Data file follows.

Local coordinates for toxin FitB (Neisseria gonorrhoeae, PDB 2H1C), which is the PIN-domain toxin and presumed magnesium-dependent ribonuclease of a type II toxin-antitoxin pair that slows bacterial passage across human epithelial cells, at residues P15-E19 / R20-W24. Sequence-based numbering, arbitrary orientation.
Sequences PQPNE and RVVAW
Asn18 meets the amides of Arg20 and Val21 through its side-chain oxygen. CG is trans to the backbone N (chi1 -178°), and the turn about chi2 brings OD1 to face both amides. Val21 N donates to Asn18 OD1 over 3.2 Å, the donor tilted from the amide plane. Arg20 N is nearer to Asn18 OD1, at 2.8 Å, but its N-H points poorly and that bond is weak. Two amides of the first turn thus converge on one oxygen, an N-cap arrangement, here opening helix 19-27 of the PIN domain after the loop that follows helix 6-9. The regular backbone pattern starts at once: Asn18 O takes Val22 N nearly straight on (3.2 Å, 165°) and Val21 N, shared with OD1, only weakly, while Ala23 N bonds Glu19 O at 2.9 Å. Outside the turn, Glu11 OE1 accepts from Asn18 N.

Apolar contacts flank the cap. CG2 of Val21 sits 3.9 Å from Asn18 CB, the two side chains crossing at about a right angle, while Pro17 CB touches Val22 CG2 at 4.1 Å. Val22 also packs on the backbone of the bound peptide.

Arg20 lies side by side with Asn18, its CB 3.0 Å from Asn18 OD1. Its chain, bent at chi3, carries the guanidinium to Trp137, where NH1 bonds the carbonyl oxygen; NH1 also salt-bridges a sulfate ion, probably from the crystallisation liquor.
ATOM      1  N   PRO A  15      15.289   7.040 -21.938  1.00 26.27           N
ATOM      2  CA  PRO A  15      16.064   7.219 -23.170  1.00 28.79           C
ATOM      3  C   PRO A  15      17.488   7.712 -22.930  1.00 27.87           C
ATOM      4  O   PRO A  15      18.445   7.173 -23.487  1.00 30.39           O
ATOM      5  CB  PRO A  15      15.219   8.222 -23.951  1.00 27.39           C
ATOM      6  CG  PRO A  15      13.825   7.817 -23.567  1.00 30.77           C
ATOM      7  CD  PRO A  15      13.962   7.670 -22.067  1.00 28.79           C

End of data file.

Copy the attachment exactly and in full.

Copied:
Local coordinates for toxin FitB (Neisseria gonorrhoeae, PDB 2H1C), which is the PIN-domain toxin and presumed magnesium-dependent ribonuclease of a type II toxin-antitoxin pair that slows bacterial passage across human epithelial cells, at residues P15-E19 / R20-W24. Sequence-based numbering, arbitrary orientation.
Sequences PQPNE and RVVAW
Asn18 meets the amides of Arg20 and Val21 through its side-chain oxygen. CG is trans to the backbone N (chi1 -178°), and the turn about chi2 brings OD1 to face both amides. Val21 N donates to Asn18 OD1 over 3.2 Å, the donor tilted from the amide plane. Arg20 N is nearer to Asn18 OD1, at 2.8 Å, but its N-H points poorly and that bond is weak. Two amides of the first turn thus converge on one oxygen, an N-cap arrangement, here opening helix 19-27 of the PIN domain after the loop that follows helix 6-9. The regular backbone pattern starts at once: Asn18 O takes Val22 N nearly straight on (3.2 Å, 165°) and Val21 N, shared with OD1, only weakly, while Ala23 N bonds Glu19 O at 2.9 Å. Outside the turn, Glu11 OE1 accepts from Asn18 N.

Apolar contacts flank the cap. CG2 of Val21 sits 3.9 Å from Asn18 CB, the two side chains crossing at about a right angle, while Pro17 CB touches Val22 CG2 at 4.1 Å. Val22 also packs on the backbone of the bound peptide.

Arg20 lies side by side with Asn18, its CB 3.0 Å from Asn18 OD1. Its chain, bent at chi3, carries the guanidinium to Trp137, where NH1 bonds the carbonyl oxygen; NH1 also salt-bridges a sulfate ion, probably from the crystallisation liquor.
ATOM      1  N   PRO A  15      15.289   7.040 -21.938  1.00 26.27           N
ATOM      2  CA  PRO A  15      16.064   7.219 -23.170  1.00 28.79           C
ATOM      3  C   PRO A  15      17.488   7.712 -22.930  1.00 27.87           C
ATOM      4  O   PRO A  15      18.445   7.173 -23.487  1.00 30.39           O
ATOM      5  CB  PRO A  15      15.219   8.222 -23.951  1.00 27.39           C
ATOM      6  CG  PRO A  15      13.825   7.817 -23.567  1.00 30.77           C
ATOM      7  CD  PRO A  15      13.962   7.670 -22.067  1.00 28.79           C